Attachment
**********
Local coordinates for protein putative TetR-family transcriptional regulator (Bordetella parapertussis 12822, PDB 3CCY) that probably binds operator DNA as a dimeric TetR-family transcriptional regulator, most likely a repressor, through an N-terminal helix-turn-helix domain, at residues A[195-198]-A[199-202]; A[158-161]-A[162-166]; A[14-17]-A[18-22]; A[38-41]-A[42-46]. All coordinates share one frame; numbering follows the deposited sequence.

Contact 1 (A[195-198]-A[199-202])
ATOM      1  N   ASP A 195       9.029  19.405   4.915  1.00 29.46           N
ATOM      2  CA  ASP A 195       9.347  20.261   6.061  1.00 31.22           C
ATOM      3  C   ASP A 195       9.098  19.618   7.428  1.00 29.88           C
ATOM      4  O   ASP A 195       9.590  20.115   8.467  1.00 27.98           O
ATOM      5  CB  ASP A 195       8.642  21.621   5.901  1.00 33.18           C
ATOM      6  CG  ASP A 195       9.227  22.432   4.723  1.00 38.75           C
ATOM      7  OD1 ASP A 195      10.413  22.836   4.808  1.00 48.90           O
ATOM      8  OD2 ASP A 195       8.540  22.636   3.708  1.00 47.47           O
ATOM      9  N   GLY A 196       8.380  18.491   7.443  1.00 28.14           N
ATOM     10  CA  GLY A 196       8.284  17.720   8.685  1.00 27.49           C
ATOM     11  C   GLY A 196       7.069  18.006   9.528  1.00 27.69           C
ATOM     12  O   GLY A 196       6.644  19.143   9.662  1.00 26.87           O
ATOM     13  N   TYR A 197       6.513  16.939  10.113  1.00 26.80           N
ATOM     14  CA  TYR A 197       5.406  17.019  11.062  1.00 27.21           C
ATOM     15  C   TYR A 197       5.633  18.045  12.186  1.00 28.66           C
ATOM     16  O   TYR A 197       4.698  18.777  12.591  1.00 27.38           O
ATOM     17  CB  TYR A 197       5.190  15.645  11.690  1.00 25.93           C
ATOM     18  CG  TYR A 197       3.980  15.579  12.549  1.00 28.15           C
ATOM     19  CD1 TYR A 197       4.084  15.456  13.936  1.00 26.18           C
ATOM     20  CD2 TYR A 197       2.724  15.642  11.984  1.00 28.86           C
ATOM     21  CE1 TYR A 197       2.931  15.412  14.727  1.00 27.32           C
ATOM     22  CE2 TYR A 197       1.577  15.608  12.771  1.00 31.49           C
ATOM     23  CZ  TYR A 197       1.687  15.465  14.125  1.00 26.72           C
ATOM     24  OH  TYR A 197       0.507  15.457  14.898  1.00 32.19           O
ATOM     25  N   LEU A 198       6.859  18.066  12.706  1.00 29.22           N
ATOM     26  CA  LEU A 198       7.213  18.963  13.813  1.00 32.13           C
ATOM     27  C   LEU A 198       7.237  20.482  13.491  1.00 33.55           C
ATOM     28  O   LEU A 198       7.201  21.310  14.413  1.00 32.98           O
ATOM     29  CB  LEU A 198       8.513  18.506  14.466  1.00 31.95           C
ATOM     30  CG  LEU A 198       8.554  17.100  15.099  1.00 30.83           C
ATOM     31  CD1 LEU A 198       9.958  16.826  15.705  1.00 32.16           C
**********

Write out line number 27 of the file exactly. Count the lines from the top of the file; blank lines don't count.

ATOM     25  N   LEU A 198       6.859  18.066  12.706  1.00 29.22           N